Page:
A set of original plans, some by Raphael, some by San Gallo, have been found in quite recent years, and they help one to understand the complicated architecture of the place, Though much must be simply guesswork, one can mentally reconstruct Raphael’s part of the building, of which only a bare half was ever completed. Of the gardens two terraces are preserved on the side of Ponte Molle (Fig. 164).
FIG. 164. VILLA MADAMA, ROME—THE UPPER TERRACE WITH THE POOL GROTTO
The upper one is cut off at the south end of the narrow side by a fine, triple-arched loggia, and on the north there stands a high wall with a door in it. flanked by two gigantic figures. On the side next to the hill there are three imposing niches in the wall, of which the middle one shows portions of an old decoration, viz, a sort of covered-in box, and at the back an elephant’s head (Fig, 165), which pours water out of its trunk into a highly ornamented bowl. There are festoons looped across, fastened with masks, and out of these again flows water into basins fixed lower down.
FIG. 165. VILLA MADAMA, ROME—THE ELEPHANT ALCOVE
In the other niches stand colossal antique statues: in the first, the one next to the loggia, there is the so- called “ Genius,” which was taken to Naples by Margaret of Parma with most of the other pieces. In the exedra of the loggia itself is a seated Jupiter, still to be found there in the eighteenth century but now wanting. Perhaps this upper terrace was first of all intended as a garden for statues, because planting unfortunately did not interest the designer. In the middle, a little to the side of the axis, is a very large rectangular tank. From the terrace, stairs, of which only the one on the south is preserved, lead to a very much lower one, almost entirely taken up with a cistern of great size. A well-arranged series of grottoes runs along the wall from north to south, and this is all there is to be seen.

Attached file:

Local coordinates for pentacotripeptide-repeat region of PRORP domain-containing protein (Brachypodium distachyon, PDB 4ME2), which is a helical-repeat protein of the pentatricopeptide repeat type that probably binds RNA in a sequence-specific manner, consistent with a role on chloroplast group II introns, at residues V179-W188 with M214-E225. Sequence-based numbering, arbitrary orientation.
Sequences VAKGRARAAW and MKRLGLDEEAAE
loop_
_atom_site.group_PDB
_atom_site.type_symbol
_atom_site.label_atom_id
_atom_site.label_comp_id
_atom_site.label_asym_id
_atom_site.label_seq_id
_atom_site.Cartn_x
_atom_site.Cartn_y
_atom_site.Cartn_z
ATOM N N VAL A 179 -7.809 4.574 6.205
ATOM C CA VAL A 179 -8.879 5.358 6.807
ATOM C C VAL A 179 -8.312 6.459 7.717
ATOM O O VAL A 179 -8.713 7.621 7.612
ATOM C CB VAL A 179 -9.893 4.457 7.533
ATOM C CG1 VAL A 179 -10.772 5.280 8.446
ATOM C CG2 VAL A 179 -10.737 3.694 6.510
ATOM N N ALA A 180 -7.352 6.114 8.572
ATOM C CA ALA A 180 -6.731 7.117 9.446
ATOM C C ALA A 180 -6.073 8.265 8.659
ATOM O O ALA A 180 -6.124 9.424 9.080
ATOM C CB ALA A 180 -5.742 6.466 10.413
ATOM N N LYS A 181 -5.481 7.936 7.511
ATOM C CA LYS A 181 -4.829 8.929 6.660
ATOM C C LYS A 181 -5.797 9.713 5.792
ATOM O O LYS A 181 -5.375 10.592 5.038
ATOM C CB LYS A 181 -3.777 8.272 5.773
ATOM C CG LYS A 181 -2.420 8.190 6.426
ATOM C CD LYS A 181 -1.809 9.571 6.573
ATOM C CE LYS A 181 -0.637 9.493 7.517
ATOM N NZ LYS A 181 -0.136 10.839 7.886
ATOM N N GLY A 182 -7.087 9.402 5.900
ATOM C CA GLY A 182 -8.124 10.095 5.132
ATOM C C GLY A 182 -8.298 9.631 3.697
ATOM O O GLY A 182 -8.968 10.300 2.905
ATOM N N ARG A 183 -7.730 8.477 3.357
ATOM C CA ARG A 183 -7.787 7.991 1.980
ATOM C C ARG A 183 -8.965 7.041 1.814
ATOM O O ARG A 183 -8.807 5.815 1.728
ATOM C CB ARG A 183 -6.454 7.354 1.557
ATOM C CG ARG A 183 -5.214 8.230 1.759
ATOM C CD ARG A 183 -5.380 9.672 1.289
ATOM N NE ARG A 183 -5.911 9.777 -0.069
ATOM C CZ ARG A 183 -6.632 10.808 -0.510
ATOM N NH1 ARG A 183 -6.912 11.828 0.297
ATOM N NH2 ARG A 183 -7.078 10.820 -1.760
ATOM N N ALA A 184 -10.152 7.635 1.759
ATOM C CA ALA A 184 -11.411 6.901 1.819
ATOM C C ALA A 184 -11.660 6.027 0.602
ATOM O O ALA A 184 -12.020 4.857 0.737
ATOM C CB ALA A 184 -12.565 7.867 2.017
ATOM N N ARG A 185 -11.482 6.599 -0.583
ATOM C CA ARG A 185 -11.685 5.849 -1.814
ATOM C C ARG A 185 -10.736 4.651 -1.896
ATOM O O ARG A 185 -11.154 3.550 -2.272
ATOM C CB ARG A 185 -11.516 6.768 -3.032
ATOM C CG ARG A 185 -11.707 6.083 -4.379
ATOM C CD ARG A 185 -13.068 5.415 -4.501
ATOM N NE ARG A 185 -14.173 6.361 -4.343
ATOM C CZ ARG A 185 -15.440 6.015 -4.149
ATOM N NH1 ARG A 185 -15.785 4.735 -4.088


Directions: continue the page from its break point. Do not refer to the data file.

Of the plans of San Gallo (who to begin with worked with Raphael and then managed the building of the place) we have a large hippodrome outside the door of the giants, planted with chestnuts and fig-trees (Fig. 166).
FIG. 166. VILLA MADAMA—RECONSTRUCTION OF THE EAST GARDEN
A smooth elongated level indicates that this part was actually carried out. On the east an elegant double stairway leads to the low-lying orange-garden. One of the corresponding stairways leads down to a third terrace, which, if we may rely on slight sketches, should include a wide flower-garden ending in a semicircular fountain. The southern side of the villa and all garden parts appertaining, do not even seem to have been touched. But a drawing of them has been found, perhaps from Raphael’s own hand (Fig. 167). In this design the garden is again in three terraces. The uppermost one contains a square flower-garden. The next, a round one (possibly a rosary), has a fountain in the centre. The lowest and largest terrace is an oval having two fountains, and with wide stairs leading from one terrace to the other.
FIG. 167. VILLA MADAMA—RAPHAEL’S DESIGN FOR THE SOUTH GARDEN